"The accomplishments, no matter how big or small, are fulfilling to me."

Name:  Conswella "Sway" Bennett

Age: 44

Pronouns: She, her

Pull for Pride location: Atlanta, GA

Favorite song to listen to while training: Nikki Minaj "Win Again" and "Want Some More" Sia "The Greatest" and "I'm Alive"

Favorite post-training meal: Farmburger burger and onion rings or sushi tempura shrimp

Instagram: cswaylift

How do you identify? Tell us a little about yourself:

I identify as a lesbian.  I'm an African American lesbian originally from Mississippi. 
I was raised as a Jehovah's Witness and left home in early 20s after coming out and leaving the organization.  I was a reporter and freelance writer for about 7 years. Now, I'm a special education teacher at an elementary school. 

What does Pull for Pride mean to you and what's motivating you to participate?

Pull for Pride is another opportunity for straight allies and LGBTQ participants to showcase their strength and to raise money for a good cause.  It's also an opportunity to give back to our community. It's an opportunity to promote powerlifting, especially in the LGBTQ community and also as a woman of color. Pull for Pride is a chance to have fun deadlifting while helping homeless LGBTQ youth. I could have possibly been one of those homeless youth if I'd come out earlier.

These young people had the courage to come out and be their authentic self, with the result of losing everything. That was one of the main reasons I wanted to participate this year to raise money for Lost & Found Youth.

When did you begin barbell training?

I began barbell training about 3 years ago seriously after meeting Lis Saunders.
Powerlifting, and possibly competing, had always been something I wanted to do and never really had the opportunity. Occasionally, I'd do an online search to see if there were PL gyms or coaches close to me. That's when I came across Lis. Her new gym was opening, and I emailed asking if I was too old to start. She emailed me back assuring me that I wasn't too old.
I started training in July and did my first competition in December. I was hooked. I was inspired because I wanted to see how strong I could get and to defy some people's negative views that women shouldn't get too muscular or who believed that women are weaker.

What do you find fulfilling about training?

Each time I step into the gym I have to get out of my head. I have to get into the right mindset to believe that the I can pull or lift the weigh. The accomplishments, no matter how big or small, are fulfilling to me.  I love looking back to when I started to now and seeing how far I have come. I continually surprise myself and Lis, my coach/trainer (and now my friend), continues to push and inspire me.

What do you find challenging?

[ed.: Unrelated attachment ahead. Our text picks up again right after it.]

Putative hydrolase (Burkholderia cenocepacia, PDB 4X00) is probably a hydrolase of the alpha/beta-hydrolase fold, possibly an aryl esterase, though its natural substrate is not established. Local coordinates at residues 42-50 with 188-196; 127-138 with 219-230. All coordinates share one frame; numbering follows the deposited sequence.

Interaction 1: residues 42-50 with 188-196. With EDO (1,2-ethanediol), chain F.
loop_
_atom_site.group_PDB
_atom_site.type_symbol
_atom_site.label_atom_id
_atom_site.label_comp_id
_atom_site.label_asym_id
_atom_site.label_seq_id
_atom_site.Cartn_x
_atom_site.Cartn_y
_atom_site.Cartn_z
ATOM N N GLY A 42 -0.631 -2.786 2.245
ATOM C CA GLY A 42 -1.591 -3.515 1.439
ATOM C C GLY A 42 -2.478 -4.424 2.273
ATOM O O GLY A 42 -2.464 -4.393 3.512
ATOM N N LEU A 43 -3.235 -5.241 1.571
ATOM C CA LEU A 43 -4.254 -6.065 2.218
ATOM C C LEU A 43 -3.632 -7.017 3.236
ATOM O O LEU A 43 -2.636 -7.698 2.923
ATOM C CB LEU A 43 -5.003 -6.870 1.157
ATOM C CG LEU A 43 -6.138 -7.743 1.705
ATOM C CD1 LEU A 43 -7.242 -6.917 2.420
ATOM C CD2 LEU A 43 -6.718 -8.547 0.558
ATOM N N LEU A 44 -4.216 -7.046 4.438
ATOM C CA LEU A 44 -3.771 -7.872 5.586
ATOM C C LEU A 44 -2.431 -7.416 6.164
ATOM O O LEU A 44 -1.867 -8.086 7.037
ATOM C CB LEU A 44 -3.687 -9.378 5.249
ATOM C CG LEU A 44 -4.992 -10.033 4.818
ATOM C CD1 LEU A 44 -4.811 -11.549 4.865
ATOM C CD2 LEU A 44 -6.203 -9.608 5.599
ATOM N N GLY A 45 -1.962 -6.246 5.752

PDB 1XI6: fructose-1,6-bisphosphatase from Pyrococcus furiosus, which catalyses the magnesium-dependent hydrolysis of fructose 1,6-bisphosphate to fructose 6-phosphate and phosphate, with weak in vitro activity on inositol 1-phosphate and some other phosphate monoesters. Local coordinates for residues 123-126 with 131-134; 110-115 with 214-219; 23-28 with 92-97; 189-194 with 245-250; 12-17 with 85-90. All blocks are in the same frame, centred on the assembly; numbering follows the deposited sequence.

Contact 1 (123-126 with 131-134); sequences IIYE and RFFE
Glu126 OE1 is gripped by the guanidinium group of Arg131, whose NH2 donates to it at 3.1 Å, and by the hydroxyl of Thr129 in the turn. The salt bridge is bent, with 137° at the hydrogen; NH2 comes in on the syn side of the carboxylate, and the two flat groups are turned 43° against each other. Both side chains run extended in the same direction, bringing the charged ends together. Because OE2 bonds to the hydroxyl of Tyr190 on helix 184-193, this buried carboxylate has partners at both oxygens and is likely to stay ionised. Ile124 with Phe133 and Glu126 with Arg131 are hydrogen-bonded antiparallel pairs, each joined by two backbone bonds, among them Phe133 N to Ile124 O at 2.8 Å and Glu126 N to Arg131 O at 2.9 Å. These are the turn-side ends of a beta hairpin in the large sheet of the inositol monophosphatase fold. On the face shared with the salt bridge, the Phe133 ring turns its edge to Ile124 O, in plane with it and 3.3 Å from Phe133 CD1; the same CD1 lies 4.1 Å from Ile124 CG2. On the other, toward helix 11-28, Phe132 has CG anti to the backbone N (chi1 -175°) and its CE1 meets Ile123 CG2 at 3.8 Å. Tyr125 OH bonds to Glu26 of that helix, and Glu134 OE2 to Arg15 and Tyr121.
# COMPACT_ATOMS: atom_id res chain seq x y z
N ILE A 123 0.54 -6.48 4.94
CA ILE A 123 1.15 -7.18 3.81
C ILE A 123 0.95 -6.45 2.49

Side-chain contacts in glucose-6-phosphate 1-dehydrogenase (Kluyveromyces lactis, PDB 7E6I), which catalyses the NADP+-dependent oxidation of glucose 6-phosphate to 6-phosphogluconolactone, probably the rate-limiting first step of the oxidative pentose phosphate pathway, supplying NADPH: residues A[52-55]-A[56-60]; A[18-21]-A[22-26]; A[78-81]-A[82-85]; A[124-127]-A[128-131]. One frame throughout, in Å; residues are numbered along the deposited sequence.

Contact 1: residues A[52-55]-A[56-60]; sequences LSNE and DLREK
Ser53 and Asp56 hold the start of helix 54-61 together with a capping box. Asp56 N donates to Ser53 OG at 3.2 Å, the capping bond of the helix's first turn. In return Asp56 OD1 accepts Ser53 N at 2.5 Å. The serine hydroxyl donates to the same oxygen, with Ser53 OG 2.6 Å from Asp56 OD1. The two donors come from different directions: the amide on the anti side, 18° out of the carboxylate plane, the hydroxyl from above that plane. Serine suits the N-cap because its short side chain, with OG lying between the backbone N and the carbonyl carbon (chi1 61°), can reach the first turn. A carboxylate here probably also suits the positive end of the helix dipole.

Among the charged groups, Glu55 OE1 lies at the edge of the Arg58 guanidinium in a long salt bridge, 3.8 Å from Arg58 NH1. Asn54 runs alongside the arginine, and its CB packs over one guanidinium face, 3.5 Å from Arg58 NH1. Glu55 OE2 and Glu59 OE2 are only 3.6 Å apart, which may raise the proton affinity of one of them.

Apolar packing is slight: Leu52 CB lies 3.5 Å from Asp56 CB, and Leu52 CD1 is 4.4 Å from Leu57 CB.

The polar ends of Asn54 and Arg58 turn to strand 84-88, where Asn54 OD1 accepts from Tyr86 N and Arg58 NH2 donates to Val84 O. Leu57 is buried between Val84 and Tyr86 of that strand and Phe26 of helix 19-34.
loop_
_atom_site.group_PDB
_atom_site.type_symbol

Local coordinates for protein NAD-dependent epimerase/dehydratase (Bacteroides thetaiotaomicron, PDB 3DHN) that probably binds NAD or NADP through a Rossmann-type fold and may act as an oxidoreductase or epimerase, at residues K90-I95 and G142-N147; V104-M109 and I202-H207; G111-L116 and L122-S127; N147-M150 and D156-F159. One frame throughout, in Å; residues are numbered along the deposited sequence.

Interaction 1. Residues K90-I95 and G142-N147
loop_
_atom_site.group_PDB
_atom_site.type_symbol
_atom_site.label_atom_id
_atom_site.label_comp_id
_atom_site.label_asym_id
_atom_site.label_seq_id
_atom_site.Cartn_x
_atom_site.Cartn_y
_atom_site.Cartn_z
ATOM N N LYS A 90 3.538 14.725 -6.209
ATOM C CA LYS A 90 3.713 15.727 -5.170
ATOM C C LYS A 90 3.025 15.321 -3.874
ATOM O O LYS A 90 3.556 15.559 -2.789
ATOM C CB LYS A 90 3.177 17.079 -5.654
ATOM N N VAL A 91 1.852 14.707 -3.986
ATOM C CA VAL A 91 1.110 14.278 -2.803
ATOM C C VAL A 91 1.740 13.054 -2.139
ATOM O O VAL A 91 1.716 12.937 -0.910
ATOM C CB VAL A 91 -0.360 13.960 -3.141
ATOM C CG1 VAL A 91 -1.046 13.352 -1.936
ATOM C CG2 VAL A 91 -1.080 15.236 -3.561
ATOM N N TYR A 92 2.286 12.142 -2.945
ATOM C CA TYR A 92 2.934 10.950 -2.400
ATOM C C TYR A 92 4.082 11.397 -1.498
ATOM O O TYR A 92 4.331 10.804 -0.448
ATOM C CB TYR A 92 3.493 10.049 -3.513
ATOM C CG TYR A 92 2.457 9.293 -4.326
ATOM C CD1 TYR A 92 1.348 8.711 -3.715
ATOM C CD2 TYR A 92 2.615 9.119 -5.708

For me, staying consistent at times is a challenge.  My work schedule can get in the way of training. A major challenge for me is managing my eating and avoiding junk food, especially now that I'd like to lose weight and lean out. As a woman over 40, things happen slower and not as fast as I'd like. Also, staying patient with myself and not succumbing to negative self talk.

What message or advice do you have for folks who might want to start strength training but aren't sure how or where to begin?

If anyone has an interest in strength training, my advice is to look for a gym or a coach and ask questions. Do research and then just go for it. If its something that you are interested in, give it a try. A good coach or someone already in PL can provide expertise and support needed.

If you are trans and/or queer, do you have any words of encouragement or insights for other trans and queer folks for navigating gym environments and approaching training?

Again, I'd say research and see if there are gyms and/or coaches who are queer/trans accommodating. In Atlanta, we recently started an LGBT powerlifting group. We are beginner friendly and always looking for others in the LGBT community who want to get into strength training. The key is to find a space where you go to do work and get strong, and everyone else is focusing on that, and not on someone's sexuality or identity. 

Do you have any advice or encouragements for cisgender and straight allies who want to help make the gym a more welcoming space for trans and queer folks?

There are some gyms who are welcoming to the queer community, but there is still some work to do and a need for improvement. Not everyone feels comfortable going to a gym, a place that some people find vulnerable already. While some gyms are welcoming, sometimes it's patrons of the gyms that can make the space unwelcoming. This is where gym owners and employees need to make sure climates are welcoming of everyone and discrimination won't be accepted or allowed. 

Do you have a strength role model(s) in your life (this could be strength training or strength in other ways)?

One of my favorite strength role models I had when I was younger, and someone I still admire, is Lenda Murray (although she is a bodybuilder). Another is Kim Walford and my coach Lis Saunders.

Anything else you want to add?

I have enjoyed strength training. The soreness pays off and is worth it in the end.  Each time I have competed, I have surprised myself with my accomplishments.